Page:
The genetically engineered super baby athletes is a discussion too long to hold here but do you think this should be allowed or would this create an unfair advantage for future professional athletes? If so, how would one stop this from happening? Even without the use of sperm banks, people could hook up via word of mouth, Twitter, Facebook, some matchmaker service and fornicate au natural with the same effect.

Now, let's look at both genetic engineering and bioengineering for a moment to see if these are both "ethical" and "moral" in creating super future athletes. Gene splicing and genetic modification may have both intended and unintended consequences of which we aren't even aware of yet in regard to sports. The same goes for bioengineering. We have some idea of the benefits because of recent tests and even mainstreaming of genetically modified crops and farm animals but creating super athletes is still a bit down the road (or is it?).

Unfair Advantage?

Future sports technology will need to deal with artificial limbs and other body parts. If an athlete is injured and receives a new hip or knee or lower leg will this give them an unfair advantage? If an athlete receives a bionic eye with telescopic properties will this be acceptable or not?

What is say a pitcher in baseball receives a bionic arm, but not his pitching arm, would this be acceptable to the Commissioner of Baseball? What if his bionic arm is his pitching arm and he doesn't throw the ball as well as he used to using the new arm, but still good enough the play. Would this be acceptable? What if in a few years, this arm got an upgrade and now the pitcher throws harder, with more movement on the baseball and faster than before. Will he be kicked out of the game?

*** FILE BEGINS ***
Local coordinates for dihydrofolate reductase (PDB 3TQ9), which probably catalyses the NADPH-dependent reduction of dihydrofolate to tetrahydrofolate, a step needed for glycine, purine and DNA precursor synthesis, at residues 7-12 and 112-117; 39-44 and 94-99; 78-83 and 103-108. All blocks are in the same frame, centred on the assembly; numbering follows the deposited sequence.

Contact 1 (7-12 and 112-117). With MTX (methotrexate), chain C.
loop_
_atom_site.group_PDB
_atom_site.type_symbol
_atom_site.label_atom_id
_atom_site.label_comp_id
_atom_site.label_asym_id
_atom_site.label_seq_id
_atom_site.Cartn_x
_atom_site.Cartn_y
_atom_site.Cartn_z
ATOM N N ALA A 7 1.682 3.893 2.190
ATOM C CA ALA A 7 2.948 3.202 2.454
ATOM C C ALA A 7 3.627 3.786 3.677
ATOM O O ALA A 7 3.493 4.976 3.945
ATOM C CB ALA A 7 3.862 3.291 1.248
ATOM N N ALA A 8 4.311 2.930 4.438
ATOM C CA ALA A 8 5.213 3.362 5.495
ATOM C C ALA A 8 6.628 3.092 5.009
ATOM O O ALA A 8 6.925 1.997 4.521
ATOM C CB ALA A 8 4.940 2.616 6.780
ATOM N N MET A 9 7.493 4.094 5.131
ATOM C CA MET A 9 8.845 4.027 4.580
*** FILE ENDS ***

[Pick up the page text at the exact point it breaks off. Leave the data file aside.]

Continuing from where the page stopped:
The same can be said of artificial legs for soccer players or those who participate in track and field.

Suppose a long distance runner received an artificial heart because of necessity. The artificial heart happened to be more efficient than the real heart in pumping blood through the body and the runner could now run longer distances with less fatigue than before. Would this be fair? How about boxers with bionic arms? What will it take for cyborg athletes to be accepted?

Now, to go on the dark side for a moment, if these medical modifications and adaptations were allowed in sports, what would stop top athletes from seeking out artificial organs and body parts (even though they aren't injured or sick) in order to stay competitive with other athletes that are using bionics or genetic modifications?

The tipping point may come when the number of "technologically modified" athletes or would-be professional athletes out-number those who have not been altered before or after birth in some obvious way. When the "best athletes in the world" are no longer those who have never been modified by science and technology and there needs to be a place for those who have there will most likely be a huge paradigm shift in future sports.

High Tech and Mount Olympus

In the future there may be such things as the "Special Olympics", "The Olympics" and the "Super Olympics". Will the best athletes in the world (the ones who have been modified) become the most popular venue or more like a circus attraction? Only time will tell.

But, one thing is for sure. We will not be able to separate future sports technology from future medicine. The two are forever intertwined. We will have to decide as a society what is and what is not an acceptable use of technology. And these guidelines may vary from one country to the next. When we compete with these countries internationally we'll have to work this out. And keeping on the international level a moment longer, let's not even talk about emerging technology and future soldiers right now since this is a whole different discussion altogether.


Written by Kevin Lepton